Members Urge House Leadership To Advance Bipartisan, Bicameral Invest To Protect Act to Fund Small Police Departments
WASHINGTON, D.C. — Reps. Cindy Axne (IA-03) and Josh Gottheimer (NJ-05) led a letter to House Leadership urging them to bring bipartisan, bicameral legislation — H.R. 6448, the Invest to Protect Act — to the House floor to better support rural and small police departments.
The bipartisan Invest to Protect Act would create a new grant program to invest in local police departments that have fewer than 200 officers. Grants would be available for officer training, recruitment, and other personnel costs, as well as body cameras and other equipment. The legislation will also reduce excessive reporting requirements of metrics that often do not apply to small areas.
“The only way to make a department better is to invest wisely in de-escalation and domestic violence training and essential tools, in recruiting and retaining the best talent, and to ensure they can be involved in their community,” the Members of Congress wrote in a letter to House leadership this week. “We need to ensure our officers and police departments have all the tools they need to fight crime and protect themselves and our families…For these reasons, we urge you to bring this key bipartisan, bicameral, legislation to the floor.”
The Invest to Protect Act was introduced in the House of Representatives in January by Reps. Gottheimer, John Rutherford (FL-04), and a group of other bipartisan cosponsors. The House bill now has 56 total cosponsors. The Senate companion was introduced in March and led by Senators Cortez-Masto (D-NV), Grassley (R-IA), Warnock (D-GA), and Cassidy (R-NJ).
The letter was signed by Reps. Sanford Bishop (GA-02), Antonio Delgado (NY-19), Ed Case (HI-01), Chrissy Houlahan (PA-06), Salud Carbajal (CA-24), Andy Kim (NJ-03), Jim Costa (CA-16), Susie Lee (NV-03), Lou Correa (CA-46), Mike Levin (CA-49), Chris Pappas (NH-01), Kim Schrier (WA-08), Jimmy Panetta (CA-20), Mikie Sherrill (NJ-11), Dean Phillips (MN-03), Elissa Slotkin (MI-08), and Darren Soto (FL-09).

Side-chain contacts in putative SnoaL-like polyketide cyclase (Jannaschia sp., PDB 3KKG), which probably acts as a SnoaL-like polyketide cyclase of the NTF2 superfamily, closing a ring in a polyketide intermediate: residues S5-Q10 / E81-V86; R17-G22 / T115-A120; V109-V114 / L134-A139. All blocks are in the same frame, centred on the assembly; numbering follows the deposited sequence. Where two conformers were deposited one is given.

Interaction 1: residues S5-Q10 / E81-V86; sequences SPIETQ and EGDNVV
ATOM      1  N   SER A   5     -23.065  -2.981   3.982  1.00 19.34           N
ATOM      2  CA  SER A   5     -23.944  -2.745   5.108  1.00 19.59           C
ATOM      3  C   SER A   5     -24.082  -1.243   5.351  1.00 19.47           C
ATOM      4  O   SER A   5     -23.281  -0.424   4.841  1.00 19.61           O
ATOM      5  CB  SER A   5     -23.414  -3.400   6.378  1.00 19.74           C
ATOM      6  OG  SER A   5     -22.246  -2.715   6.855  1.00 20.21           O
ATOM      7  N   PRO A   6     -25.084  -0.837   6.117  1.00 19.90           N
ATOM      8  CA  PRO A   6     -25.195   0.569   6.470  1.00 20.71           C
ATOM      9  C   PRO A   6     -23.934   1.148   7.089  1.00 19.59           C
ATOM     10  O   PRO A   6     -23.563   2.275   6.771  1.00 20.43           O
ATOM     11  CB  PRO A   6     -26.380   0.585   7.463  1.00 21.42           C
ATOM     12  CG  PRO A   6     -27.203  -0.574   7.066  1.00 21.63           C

Currently, two of the largest Department of Justice grant programs are open to all police departments and sheriff’s offices across the U.S., pitting smaller police departments against the largest metropolitan areas when applying for funding. Between 2012 and 2018, law enforcement agencies from South Dakota, Oklahoma, Utah, Iowa, and Montana applied for a total of 577 Community Oriented Policing Services (COPS) grants, but less than a third of those applications were approved.
The Invest to Protect Act would establish a grant program available to police and sheriff’s departments with fewer than 200 officers for a variety of investments, including:
- Safety, de-escalation, domestic violence response, and other types of training.
- Officer recruitment and retention, including signing and retention bonuses.
- Mental health resources for officers.
- Body cameras, secure storage, and other equipment.
- Overtime and personnel cost.